“I have to say that every time I talk with the Iranians, they insist that they will not do it,” Mr. Borrell said of Iran selling missiles to Russia. “But then I have to advise them, if you do that, everything will be much more difficult, including the JCPOA,” he said, using the acronym for the nuclear deal, the Joint Comprehensive Plan of Action.
Mr. Borrell, a senior Socialist party politician in Spain, is frank that given Iran’s domestic crackdown and Tehran’s support for Russia, he doesn’t know if Washington would agree to revive the nuclear deal now if Iran scaled back its deal-related demands.
U.S. officials have been saying since the protests erupted in September that Washington’s focus is on the domestic situation in Iran and not the talks. But they haven’t ruled out a diplomatic revival.
Mr. Borrell said that if Iran took a further step in its military assistance to Russia, the incentive for Europe and the U.S. to restore the deal “would be much less.”
So far, Tehran has steered clear of producing 90% weapons-grade material, a step Israel and some Western officials believe should be the threshold for a military response. Last week, the U.N. atomic agency reported that Iran had made changes to the set up of its centrifuges that produce 60% enriched uranium without reporting it to them.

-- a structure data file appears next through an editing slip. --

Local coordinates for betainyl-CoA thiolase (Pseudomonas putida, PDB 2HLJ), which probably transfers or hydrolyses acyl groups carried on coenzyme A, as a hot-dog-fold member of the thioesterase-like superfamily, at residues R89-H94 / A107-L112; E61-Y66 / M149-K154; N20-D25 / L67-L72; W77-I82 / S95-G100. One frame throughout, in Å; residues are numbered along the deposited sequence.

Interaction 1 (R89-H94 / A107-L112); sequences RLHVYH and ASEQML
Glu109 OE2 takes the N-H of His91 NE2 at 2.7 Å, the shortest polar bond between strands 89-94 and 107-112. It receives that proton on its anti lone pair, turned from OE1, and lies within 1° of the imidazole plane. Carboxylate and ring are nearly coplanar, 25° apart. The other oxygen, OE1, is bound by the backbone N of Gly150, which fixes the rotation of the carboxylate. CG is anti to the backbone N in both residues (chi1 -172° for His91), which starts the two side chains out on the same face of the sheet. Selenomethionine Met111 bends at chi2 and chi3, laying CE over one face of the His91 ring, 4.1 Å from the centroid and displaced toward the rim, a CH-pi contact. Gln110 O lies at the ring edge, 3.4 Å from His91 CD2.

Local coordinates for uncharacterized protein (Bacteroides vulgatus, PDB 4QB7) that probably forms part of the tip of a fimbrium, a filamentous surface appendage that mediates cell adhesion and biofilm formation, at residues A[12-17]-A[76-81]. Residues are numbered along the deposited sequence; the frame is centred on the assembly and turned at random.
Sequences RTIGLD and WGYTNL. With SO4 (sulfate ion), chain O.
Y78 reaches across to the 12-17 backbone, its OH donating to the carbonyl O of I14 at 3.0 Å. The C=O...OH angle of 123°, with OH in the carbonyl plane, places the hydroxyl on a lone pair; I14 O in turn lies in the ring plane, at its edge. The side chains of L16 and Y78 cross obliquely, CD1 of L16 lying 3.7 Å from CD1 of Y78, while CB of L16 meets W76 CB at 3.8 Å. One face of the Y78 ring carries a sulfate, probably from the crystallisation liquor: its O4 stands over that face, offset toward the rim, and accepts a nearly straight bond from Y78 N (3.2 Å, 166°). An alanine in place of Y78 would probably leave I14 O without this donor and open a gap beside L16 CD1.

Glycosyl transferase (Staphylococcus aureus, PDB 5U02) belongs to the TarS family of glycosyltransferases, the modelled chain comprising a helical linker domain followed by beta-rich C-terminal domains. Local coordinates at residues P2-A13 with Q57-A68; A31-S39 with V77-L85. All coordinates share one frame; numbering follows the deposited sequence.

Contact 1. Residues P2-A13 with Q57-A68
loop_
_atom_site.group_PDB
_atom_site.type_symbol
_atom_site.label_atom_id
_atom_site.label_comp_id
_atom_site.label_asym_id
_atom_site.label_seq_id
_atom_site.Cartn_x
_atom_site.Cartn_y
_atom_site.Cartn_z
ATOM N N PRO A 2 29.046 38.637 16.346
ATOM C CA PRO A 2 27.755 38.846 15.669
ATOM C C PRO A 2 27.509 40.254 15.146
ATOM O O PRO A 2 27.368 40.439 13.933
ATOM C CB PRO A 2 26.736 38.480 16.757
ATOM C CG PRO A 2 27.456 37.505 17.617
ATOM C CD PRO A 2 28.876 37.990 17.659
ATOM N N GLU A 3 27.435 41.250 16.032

Two Western diplomats said that Iran may have been experimenting with potential ways to produce weapons-grade material. On Friday, the U.S. and three European allies condemned Iran’s move, dismissing Tehran’s explanation that it didn’t intend to conduct the work.
In ending the deal in 2018, Mr. Trump said Iran had lied about the peaceful nature of its nuclear work and offered large economic benefits to a state-sponsor of terrorism. He said he would negotiate a broader, tougher deal.
Mr. Borrell refuses to pin the blame for the nuclear deal’s woes on Tehran or the Biden administration. But he offered a terse response when asked who was responsible for the agreement’s near-collapse.
“Trump,” he said.
Write to Laurence Norman at firstname.lastname@example.org